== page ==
A straw poll is a tool used by teams to keep the consensus process moving forward.
What is the purpose of straw poll decision making?
This tool helps speed up the consensus process by helping a team separate issues they agree upon from ones they still must work on to reach consensus.
What is the process?
After the group has discussed the issue, the facilitator conducts a straw poll by asking each member to hold up fingers to indicate the range of their consensus.
You should then proceed accordingly:
- If all fingers are up, a decision has been reached.
- If some fingers are down, find out what would have to be changed to reach consensus.
- If some fingers are sideways, initiate discussion to answer the concerns.
- If one finger is up, that indicates a qualified yes to the decision.
- If all fingers are down, the decision is unacceptable.
- If all fingers are sideways, further discussion is needed.
Evaluating Student Participation in Team Learning
Teachers may find it difficult to accurately assess grades in a team situation. Here are some techniques you may use to evaluate student's work and make certain students do their fair share of work during a project.
1. Create learning contracts with each student team. A learning contract is an agreement between team members and the teacher. The student team members contract with the teacher for a grade. The contract should include the following items:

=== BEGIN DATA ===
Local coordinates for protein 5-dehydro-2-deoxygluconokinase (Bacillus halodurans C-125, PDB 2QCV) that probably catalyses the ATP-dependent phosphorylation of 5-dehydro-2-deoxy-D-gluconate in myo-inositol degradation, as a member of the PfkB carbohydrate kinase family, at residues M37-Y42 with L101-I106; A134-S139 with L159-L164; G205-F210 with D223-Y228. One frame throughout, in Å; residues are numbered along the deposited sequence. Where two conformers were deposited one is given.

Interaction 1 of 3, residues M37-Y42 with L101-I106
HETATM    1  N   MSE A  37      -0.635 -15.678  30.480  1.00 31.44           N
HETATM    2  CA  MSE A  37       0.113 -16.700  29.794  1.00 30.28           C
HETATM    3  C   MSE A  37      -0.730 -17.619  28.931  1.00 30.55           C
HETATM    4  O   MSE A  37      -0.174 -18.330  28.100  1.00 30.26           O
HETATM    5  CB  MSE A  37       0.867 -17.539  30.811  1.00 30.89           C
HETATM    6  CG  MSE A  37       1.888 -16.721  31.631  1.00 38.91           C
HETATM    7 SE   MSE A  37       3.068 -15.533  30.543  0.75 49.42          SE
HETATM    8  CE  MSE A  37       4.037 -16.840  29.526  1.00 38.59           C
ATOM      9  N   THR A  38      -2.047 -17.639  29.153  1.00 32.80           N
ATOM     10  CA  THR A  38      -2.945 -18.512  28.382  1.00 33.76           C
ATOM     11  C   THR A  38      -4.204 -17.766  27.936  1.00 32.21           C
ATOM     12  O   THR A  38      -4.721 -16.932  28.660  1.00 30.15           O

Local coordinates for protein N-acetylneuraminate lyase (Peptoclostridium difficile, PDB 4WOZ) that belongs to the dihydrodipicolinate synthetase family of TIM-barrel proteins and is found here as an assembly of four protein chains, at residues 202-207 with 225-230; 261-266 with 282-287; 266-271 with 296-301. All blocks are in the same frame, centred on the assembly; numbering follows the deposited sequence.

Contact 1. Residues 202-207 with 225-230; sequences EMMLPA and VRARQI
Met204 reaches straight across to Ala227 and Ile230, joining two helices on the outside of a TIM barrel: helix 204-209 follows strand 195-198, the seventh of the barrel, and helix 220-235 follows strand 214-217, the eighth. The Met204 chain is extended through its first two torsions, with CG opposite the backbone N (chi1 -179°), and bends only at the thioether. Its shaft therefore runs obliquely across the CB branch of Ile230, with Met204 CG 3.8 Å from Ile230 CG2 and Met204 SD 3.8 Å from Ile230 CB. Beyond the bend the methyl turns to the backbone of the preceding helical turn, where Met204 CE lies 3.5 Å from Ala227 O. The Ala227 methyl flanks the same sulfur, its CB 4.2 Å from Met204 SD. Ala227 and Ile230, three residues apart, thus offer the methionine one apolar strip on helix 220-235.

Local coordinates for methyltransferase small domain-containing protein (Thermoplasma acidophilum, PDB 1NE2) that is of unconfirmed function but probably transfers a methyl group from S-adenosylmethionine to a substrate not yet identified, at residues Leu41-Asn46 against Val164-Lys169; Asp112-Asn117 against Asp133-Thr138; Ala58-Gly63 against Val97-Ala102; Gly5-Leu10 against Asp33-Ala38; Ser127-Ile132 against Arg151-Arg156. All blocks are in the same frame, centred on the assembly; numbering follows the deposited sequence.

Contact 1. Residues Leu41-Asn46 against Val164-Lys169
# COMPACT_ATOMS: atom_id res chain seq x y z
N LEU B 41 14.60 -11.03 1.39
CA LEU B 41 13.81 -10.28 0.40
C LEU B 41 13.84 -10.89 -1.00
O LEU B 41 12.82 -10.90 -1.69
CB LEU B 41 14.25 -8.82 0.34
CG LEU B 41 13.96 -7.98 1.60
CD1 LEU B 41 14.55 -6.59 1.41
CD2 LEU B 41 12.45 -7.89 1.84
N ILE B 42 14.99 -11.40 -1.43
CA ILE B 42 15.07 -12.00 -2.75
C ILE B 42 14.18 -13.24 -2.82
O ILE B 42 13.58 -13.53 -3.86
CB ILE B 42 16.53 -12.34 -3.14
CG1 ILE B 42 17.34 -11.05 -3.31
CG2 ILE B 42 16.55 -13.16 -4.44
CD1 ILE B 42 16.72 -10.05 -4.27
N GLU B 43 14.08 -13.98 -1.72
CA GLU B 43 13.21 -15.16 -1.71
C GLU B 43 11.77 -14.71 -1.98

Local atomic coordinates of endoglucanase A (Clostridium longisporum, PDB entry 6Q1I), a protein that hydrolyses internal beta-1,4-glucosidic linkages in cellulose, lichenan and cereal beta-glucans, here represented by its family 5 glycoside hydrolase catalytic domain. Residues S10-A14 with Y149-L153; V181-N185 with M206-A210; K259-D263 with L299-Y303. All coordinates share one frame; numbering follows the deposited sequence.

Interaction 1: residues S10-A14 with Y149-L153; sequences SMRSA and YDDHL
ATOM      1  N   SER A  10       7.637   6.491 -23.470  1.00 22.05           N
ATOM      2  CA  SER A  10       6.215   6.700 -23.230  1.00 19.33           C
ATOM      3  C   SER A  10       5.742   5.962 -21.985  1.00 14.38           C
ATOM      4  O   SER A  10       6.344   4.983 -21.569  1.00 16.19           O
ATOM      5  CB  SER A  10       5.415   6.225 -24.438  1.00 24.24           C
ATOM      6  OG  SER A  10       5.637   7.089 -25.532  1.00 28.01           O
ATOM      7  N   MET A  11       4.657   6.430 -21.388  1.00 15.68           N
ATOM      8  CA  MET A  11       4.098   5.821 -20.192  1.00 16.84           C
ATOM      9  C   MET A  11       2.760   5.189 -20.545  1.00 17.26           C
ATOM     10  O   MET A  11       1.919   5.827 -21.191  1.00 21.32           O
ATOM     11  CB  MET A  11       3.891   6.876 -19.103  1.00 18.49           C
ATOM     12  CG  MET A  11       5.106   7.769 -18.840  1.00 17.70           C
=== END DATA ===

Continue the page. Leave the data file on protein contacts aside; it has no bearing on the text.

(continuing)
- A description of the project the students will undertake;
- A list of products that the team will provide as tangible evidence that the project is completed (e.g., our team will produce a fifteen-minute video on the U.S. POW experience in Vietnam); and
- The students' criteria for success, for example:
- We believe criteria for an "A" grade includes:
- consulting six primary sources;
- explaining what POWs experienced on a daily basis;
- making the experience come alive for our classmates;
- explaining what North Vietnam thought of American POWs; and
- consulting international treaties specifying how POWs were to be treated.
2. Help students create ground rules for team behavior and shared responsibility.
- Ground rules describe how the team will work together and what the team thinks "working together well" looks like (e.g., we will attend all meetings and complete team assignments at agreed upon deadlines).
- Discuss the concept of "social loafing" with your students. Social loafing occurs when some team members shoulder the load for the team, and other team members do not do any work.
- Ask the teams how they will deal with social loafing.
- Serve as a consultant to all teams, and be available for students to discuss and solve team problems.
3. Require each team to keep a written record of team meetings. The record should document all team decisions and work assignments.
4. Have team members grade each other for teamwork and shared participation. Factor these grades into the team's final grade.